The following is the first in a series of weekly posts to be published on the Lord’s Prayer. Somewhat ironically, because of the prayer’s importance in Christian worship there is always the temptation or danger that, though we prayed and we “spoke the words but never gave a thought to what they could mean” (Brand New). Stretching a total of seven weeks (an opening address and 6 petitions), the hope is to try and illuminate what can be for many a rote and vapid prayer.

The opening of the Lord’s Prayer, in its address to God as “Father” answers one of the most basic questions of theology and human existence – Who is God? This is the starting point of the prayer because, as with any form of speech, the character of the God to whom you pray inevitably frames and influences how you pray. If you believe that God is demanding, like your boss at work, you will inevitably fail to speak honestly to this God (or for that matter – to yourself). The same is true if you believe God to be powerless, distant, uncaring, or even controlling. The list goes on… So Jesus’ instruction on how to pray begins with the person of God and his relation to us.

Jesus does not instruct his disciples to pray to a nameless God, but to their Father. We do not address God as one who exist as an abstract deity, far removed from the human situation. God does not exist, nor can He be known, in abstraction. We do not pray to an unmoved mover, some mythological entity of human self-projection, or a dead-beat dad (“a name without a face”). God is not an un-definable, mysterious “spirit in the sky” staring at us from high above in heaven (with sincerest apologies to Norman Greenbaum!).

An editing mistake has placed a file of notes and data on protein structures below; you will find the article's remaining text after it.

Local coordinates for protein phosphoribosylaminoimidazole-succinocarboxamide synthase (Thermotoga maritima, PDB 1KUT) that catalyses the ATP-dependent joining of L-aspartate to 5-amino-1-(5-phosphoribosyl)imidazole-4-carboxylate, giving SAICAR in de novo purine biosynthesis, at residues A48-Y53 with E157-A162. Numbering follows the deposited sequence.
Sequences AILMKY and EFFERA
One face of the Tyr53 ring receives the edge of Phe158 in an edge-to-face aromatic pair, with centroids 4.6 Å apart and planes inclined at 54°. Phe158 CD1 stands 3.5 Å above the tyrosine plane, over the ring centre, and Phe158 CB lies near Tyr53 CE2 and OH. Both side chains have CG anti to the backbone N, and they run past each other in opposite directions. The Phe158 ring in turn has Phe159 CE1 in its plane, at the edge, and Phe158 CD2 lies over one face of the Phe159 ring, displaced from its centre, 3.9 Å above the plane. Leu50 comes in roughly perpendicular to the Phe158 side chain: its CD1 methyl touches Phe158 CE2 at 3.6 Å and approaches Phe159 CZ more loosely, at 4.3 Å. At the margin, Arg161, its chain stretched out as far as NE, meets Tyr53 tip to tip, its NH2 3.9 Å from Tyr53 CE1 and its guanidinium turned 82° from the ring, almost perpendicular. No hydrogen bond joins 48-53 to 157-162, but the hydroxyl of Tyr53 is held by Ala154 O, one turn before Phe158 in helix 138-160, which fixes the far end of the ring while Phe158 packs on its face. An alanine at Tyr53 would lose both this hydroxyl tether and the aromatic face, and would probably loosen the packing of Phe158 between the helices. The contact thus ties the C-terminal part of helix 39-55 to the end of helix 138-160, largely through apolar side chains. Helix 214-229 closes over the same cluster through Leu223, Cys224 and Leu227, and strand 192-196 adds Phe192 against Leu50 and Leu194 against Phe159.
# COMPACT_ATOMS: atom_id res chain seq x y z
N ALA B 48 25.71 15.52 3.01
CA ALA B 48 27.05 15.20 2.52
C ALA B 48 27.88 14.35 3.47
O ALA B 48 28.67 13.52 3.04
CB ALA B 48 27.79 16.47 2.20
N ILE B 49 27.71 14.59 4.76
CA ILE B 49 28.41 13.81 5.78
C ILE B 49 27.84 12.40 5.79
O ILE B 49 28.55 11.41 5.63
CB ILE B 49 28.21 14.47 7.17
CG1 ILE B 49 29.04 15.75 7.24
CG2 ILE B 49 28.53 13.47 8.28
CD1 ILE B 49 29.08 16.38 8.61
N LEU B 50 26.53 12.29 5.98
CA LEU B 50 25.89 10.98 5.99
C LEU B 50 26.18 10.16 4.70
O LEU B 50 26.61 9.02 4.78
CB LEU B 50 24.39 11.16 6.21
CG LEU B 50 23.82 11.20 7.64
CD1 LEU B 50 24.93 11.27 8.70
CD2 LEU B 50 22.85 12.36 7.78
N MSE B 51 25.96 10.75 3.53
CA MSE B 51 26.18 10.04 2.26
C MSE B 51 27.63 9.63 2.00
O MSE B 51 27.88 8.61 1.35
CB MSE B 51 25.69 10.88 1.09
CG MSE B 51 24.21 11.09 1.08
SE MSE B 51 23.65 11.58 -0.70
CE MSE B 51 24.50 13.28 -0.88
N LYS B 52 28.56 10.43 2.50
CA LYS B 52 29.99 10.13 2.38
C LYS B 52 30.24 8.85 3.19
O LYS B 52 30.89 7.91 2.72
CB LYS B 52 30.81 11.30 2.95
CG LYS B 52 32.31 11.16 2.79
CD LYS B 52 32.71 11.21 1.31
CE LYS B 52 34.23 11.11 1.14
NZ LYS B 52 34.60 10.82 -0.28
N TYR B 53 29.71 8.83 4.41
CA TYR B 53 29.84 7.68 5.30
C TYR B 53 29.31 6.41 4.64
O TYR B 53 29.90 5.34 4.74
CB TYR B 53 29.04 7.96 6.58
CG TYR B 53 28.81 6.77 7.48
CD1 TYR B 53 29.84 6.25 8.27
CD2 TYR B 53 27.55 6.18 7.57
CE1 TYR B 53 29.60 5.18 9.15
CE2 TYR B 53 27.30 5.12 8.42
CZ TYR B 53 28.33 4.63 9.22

Instead, Jesus speaks of God precisely in his good actions toward his children, naming God as “our father”. Prayer is not spoken to an unknown god, but a God who has made himself known to his people. In prayer we address our loving Father, the creator of the world who cares and provides for us. God is not a father who is miserly with his gifts – just the opposite! As Jesus rhetorically asks,

Which one of you, if his son asks him for (bread, will give him a stone? Or if he asks for a fish, will give him a serpent? If you then, who are evil, know how to give good gifts to your children, how much more will your Father who is in heaven give good things to those who ask him?

God as our Father is the giver of good gifts to his children. This should give us a boldness that when we pray to God, our Father, that he will give to us what we desperately need.

What Luther wrote in the Smaller Catechism holds true: God wants to “encourage us to believe that he is truly our Father and we are his children. We therefore are to pray to him with complete confidence, just as children speak to their loving father”.